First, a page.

Inauthentic Brands

Much of last week was spent at a management training course, the like of which I have both attended and run over the years. Towards the end of the event we looked at building personal brands, and it got me thinking…

A clear message from the course content was that authenticity is a key element of any person’s own personal brand. Without it, you’ll appear false, duplicitous or even Machiavellian. But authenticity is not, these days, something that corporate brands need to have by default.

There are a raft of examples:


Massive groups of brands which ostensibly look to the consumer as separate entities… The automotive sector is a great example, where a group like Volkswagen portrays itself in very different ways to different target groups (VW, Audi, Skoda and Seat). FMGC is another area with behemoths like Unilever having dozens of consumer brands that are seen as related by most consumers.

Acquired brands

Big players in traditional markets will make acquisitions to purchase hip presence in markets. Green and Blacks? It’s just Cadbury. Innocent Smoothies? That’s a little bit of Coca Cola these days…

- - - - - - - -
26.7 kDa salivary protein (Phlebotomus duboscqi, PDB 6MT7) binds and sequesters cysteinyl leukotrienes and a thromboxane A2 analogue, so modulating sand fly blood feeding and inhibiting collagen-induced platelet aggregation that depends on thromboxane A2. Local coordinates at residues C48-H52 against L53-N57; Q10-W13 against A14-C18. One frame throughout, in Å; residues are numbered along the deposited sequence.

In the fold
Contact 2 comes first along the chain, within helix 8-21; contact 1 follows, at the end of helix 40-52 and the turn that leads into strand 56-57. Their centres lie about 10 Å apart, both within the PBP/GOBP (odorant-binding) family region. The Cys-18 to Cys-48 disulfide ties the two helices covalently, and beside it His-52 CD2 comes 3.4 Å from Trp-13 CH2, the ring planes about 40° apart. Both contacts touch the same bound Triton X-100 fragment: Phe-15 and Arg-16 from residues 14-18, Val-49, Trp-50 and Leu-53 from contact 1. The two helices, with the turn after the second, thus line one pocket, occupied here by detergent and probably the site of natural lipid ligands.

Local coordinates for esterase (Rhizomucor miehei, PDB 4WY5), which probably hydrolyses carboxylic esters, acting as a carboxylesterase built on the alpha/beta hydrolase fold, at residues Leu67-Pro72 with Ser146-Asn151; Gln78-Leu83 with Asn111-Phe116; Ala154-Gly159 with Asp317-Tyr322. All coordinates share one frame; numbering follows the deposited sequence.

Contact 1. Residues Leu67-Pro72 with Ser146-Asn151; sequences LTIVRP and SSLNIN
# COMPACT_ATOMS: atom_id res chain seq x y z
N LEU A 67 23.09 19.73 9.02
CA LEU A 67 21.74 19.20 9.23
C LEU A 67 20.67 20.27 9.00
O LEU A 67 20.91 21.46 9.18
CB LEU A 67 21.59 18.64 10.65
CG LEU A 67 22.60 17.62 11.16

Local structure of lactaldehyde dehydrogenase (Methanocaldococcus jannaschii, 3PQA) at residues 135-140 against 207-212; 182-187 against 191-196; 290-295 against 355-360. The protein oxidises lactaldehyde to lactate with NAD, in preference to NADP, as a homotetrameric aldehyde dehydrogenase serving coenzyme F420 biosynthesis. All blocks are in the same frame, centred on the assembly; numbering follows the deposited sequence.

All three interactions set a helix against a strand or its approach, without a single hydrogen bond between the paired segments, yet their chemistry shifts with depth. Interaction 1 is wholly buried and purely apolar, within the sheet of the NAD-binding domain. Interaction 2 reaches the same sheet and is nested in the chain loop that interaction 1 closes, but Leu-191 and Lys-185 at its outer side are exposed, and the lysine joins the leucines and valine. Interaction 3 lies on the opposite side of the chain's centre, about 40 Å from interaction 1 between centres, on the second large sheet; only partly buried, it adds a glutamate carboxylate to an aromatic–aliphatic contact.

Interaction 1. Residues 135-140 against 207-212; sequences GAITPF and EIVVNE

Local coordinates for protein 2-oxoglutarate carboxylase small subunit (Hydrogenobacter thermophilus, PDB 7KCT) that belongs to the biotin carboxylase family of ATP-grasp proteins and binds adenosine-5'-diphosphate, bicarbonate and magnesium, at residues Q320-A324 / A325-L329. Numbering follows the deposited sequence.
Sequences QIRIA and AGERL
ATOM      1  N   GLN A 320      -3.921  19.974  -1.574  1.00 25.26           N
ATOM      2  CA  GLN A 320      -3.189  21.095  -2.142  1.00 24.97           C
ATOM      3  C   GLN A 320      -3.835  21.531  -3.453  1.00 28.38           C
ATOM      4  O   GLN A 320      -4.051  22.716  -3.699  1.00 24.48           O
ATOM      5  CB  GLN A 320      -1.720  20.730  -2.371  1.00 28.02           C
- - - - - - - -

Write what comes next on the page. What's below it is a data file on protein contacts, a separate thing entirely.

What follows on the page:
Brands built on a myth

This is the really interesting one these days, and seems particularly popular in the world of fashion. Ted Baker? Not a real man. French Connection? As French as dim sum. Super Dry? As Japanese as my mum.

Does any of this matter? Well, only to the extent that maybe there isn’t as much to learn from the world of marketing about personal development as the personal brand devotees might like us to first think…

3 thoughts on “Inauthentic Brands

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